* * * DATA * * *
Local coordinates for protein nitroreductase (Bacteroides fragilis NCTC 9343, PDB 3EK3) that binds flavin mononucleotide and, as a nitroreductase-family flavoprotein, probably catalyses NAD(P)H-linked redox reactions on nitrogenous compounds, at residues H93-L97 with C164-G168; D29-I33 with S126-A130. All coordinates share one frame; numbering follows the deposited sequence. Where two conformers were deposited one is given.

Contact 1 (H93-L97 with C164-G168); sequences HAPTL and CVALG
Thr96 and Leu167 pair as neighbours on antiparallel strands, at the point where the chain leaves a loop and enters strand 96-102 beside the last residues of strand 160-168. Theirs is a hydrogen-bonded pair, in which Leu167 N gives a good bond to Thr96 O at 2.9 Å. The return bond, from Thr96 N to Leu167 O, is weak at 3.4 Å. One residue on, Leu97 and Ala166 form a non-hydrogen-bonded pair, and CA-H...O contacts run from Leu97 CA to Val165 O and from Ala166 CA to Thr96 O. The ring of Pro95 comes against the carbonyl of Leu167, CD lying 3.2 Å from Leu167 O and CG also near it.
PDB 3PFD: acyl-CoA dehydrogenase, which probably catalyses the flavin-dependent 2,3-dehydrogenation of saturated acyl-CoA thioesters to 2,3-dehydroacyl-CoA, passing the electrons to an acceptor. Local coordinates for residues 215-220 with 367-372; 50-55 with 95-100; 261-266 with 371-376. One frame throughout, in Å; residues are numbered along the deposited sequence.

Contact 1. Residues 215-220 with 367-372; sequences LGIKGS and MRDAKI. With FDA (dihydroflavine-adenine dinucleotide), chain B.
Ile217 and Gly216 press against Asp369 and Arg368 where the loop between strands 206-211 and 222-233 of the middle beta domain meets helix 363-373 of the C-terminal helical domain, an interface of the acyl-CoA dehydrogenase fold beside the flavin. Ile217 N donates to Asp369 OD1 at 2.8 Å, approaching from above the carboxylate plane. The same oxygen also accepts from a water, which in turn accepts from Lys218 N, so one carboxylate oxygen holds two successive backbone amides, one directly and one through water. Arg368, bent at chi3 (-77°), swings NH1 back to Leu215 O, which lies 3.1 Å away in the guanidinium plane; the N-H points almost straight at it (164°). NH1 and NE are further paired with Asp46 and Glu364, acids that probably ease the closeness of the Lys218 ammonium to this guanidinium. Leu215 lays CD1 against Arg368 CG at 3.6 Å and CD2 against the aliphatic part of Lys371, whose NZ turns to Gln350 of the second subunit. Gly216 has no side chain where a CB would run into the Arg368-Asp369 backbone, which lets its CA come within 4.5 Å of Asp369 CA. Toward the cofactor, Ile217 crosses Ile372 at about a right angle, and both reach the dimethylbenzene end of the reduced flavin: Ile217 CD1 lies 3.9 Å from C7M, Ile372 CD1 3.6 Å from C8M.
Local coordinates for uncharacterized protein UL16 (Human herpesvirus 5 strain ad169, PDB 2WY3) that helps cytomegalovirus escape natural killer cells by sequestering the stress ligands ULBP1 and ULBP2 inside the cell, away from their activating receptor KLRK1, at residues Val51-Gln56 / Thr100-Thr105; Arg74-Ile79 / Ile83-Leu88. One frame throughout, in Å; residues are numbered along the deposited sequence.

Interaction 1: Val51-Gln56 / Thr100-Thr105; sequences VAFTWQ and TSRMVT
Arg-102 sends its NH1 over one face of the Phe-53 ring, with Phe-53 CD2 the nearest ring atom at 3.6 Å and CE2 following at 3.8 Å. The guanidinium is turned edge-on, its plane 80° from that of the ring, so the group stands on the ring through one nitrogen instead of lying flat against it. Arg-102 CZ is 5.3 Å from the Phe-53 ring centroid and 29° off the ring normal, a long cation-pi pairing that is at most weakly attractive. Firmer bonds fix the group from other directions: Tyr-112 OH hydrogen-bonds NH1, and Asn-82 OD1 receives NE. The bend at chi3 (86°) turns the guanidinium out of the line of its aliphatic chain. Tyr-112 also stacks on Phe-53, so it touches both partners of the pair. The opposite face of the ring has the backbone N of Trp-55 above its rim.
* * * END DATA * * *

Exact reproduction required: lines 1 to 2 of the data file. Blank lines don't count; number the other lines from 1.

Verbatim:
Local coordinates for protein nitroreductase (Bacteroides fragilis NCTC 9343, PDB 3EK3) that binds flavin mononucleotide and, as a nitroreductase-family flavoprotein, probably catalyses NAD(P)H-linked redox reactions on nitrogenous compounds, at residues H93-L97 with C164-G168; D29-I33 with S126-A130. All coordinates share one frame; numbering follows the deposited sequence. Where two conformers were deposited one is given.

Contact 1 (H93-L97 with C164-G168); sequences HAPTL and CVALG